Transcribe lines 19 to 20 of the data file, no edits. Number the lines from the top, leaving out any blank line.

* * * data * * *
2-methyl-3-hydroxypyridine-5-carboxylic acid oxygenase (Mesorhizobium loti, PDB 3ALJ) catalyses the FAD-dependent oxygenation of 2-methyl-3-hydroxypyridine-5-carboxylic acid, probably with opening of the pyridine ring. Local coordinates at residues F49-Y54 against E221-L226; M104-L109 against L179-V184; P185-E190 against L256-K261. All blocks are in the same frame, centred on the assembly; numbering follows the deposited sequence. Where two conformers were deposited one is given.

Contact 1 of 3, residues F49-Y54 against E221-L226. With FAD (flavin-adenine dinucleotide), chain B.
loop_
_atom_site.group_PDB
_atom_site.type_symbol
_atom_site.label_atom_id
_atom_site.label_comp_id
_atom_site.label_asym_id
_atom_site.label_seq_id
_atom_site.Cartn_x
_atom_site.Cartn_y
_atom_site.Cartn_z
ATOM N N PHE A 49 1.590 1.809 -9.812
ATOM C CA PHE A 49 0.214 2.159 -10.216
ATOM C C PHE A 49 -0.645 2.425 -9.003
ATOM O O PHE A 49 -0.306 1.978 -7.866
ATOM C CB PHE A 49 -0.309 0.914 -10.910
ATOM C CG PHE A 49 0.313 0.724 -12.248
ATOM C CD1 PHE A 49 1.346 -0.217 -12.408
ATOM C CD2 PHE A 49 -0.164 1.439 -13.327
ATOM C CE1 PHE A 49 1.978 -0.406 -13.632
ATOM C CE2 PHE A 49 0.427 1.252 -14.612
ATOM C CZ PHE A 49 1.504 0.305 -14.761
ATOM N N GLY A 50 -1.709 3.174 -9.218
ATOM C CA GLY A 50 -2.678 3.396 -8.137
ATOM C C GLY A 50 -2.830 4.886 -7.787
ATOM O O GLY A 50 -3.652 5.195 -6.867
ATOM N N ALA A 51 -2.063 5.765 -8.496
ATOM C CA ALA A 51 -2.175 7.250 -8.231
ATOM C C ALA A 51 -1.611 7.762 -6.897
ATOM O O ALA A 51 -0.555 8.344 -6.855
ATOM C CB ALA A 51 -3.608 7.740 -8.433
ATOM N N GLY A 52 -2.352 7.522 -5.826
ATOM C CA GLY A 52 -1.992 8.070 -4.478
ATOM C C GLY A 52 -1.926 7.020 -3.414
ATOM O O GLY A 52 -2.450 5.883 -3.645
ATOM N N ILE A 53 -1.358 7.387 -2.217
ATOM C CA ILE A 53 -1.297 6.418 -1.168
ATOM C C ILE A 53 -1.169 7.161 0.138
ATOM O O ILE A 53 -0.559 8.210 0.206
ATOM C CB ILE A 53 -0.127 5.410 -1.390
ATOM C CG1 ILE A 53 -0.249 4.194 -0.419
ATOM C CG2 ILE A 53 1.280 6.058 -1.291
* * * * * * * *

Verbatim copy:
ATOM C CD1 PHE A 49 1.346 -0.217 -12.408
ATOM C CD2 PHE A 49 -0.164 1.439 -13.327